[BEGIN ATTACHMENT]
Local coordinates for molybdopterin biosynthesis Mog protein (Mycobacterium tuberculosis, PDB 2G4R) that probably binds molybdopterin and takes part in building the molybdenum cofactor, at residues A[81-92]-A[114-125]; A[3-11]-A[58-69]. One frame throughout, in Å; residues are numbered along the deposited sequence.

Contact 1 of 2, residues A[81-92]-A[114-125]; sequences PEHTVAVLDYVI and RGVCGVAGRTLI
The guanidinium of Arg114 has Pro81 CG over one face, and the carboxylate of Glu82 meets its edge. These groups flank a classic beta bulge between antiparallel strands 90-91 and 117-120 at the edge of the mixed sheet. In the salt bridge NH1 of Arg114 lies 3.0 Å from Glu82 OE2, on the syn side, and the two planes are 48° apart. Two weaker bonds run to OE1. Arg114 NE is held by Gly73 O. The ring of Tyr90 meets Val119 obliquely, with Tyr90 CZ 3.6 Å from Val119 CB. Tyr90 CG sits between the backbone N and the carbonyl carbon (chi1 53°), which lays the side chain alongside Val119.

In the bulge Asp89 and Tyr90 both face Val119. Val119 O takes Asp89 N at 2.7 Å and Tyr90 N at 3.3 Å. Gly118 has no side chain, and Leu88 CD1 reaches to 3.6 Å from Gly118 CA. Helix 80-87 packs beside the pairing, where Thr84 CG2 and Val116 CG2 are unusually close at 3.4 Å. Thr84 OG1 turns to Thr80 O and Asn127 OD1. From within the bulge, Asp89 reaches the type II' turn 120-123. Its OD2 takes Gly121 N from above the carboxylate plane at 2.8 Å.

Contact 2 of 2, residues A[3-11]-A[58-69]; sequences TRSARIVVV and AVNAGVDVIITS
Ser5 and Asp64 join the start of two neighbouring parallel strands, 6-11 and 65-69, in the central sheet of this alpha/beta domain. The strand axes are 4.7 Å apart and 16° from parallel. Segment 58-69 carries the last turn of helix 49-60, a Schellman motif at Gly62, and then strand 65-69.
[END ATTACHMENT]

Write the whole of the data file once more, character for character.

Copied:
Local coordinates for molybdopterin biosynthesis Mog protein (Mycobacterium tuberculosis, PDB 2G4R) that probably binds molybdopterin and takes part in building the molybdenum cofactor, at residues A[81-92]-A[114-125]; A[3-11]-A[58-69]. One frame throughout, in Å; residues are numbered along the deposited sequence.

Contact 1 of 2, residues A[81-92]-A[114-125]; sequences PEHTVAVLDYVI and RGVCGVAGRTLI
The guanidinium of Arg114 has Pro81 CG over one face, and the carboxylate of Glu82 meets its edge. These groups flank a classic beta bulge between antiparallel strands 90-91 and 117-120 at the edge of the mixed sheet. In the salt bridge NH1 of Arg114 lies 3.0 Å from Glu82 OE2, on the syn side, and the two planes are 48° apart. Two weaker bonds run to OE1. Arg114 NE is held by Gly73 O. The ring of Tyr90 meets Val119 obliquely, with Tyr90 CZ 3.6 Å from Val119 CB. Tyr90 CG sits between the backbone N and the carbonyl carbon (chi1 53°), which lays the side chain alongside Val119.

In the bulge Asp89 and Tyr90 both face Val119. Val119 O takes Asp89 N at 2.7 Å and Tyr90 N at 3.3 Å. Gly118 has no side chain, and Leu88 CD1 reaches to 3.6 Å from Gly118 CA. Helix 80-87 packs beside the pairing, where Thr84 CG2 and Val116 CG2 are unusually close at 3.4 Å. Thr84 OG1 turns to Thr80 O and Asn127 OD1. From within the bulge, Asp89 reaches the type II' turn 120-123. Its OD2 takes Gly121 N from above the carboxylate plane at 2.8 Å.

Contact 2 of 2, residues A[3-11]-A[58-69]; sequences TRSARIVVV and AVNAGVDVIITS
Ser5 and Asp64 join the start of two neighbouring parallel strands, 6-11 and 65-69, in the central sheet of this alpha/beta domain. The strand axes are 4.7 Å apart and 16° from parallel. Segment 58-69 carries the last turn of helix 49-60, a Schellman motif at Gly62, and then strand 65-69.